By the year 2015, three quarters of adults in the US are projected to be overweight or obese. Beyond an issue of outward appearances, obesity contributes to many health dangers, problems which will only get bigger as an increasing amount of us do.
The obesity epidemic is to be expected when you realize that we take in from 150-300 more calories per day than we did 25 years ago. There are a variety of reasons for this – processed foods, ready made meals, ever increasing meal sizes, too many bad fats and too few good ones, and the unfortunate and always expanding selection of calorie laden drinks.
Our modern tastes have gotten used to calories in liquid form, such as energy drinks, flavored waters and coffee drinks. The problem is that all those liquid calories are difficult to keep track of and they add up quickly. Further, liquid calories just don’t satisfy hunger in the same way as solid food and lack any nutritional value.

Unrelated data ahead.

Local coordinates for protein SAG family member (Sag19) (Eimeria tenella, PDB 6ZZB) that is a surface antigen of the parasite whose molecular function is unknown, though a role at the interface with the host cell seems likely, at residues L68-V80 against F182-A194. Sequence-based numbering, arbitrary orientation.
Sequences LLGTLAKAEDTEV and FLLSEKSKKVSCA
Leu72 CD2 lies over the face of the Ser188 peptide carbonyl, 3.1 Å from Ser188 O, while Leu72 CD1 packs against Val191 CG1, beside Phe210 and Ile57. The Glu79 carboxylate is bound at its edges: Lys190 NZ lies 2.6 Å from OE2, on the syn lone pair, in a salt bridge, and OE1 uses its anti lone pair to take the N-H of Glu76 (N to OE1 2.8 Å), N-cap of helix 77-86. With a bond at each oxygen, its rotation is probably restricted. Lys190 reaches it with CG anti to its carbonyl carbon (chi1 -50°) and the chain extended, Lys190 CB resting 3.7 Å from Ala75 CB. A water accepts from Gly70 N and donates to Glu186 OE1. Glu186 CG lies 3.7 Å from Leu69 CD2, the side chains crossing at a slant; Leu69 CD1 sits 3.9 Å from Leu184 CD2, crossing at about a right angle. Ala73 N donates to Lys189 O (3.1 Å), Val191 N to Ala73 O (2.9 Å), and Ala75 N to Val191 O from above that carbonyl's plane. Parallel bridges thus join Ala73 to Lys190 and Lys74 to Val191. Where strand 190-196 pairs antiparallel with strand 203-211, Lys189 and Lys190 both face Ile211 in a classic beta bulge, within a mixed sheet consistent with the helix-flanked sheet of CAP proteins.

Experts have discovered that the process of drinking calories, and not having to chew or take steps to prepare as you would with a normal meal, help these calories slip aside of the counting radar with ease.
Removing those calories that provide the least amount of nutrition will help in your weight loss efforts and promote healthy eating habits. Cut out the least satisfying, and least nutritious, calories initially, and then look at the rest of your diet.
On reading drinks labels you should primarily be looking for the the amount of calories contained – don’t worry about the list of ingredients for the time being. Even drinks labeled “healthy,” that are thought to be a better option for weight loss, can bring along extra calories as well. Ultimately, it’s the number of calories, whether solid or liquid form, that really count.
So, if your objective is to lose weight, you’re better off drinking just zero calorie, all natural water. But if you can’t change over to sugar free drinks immediately, try sugar-free drinks until a less sweet taste seems easier to take in.
Tagged Weight Loss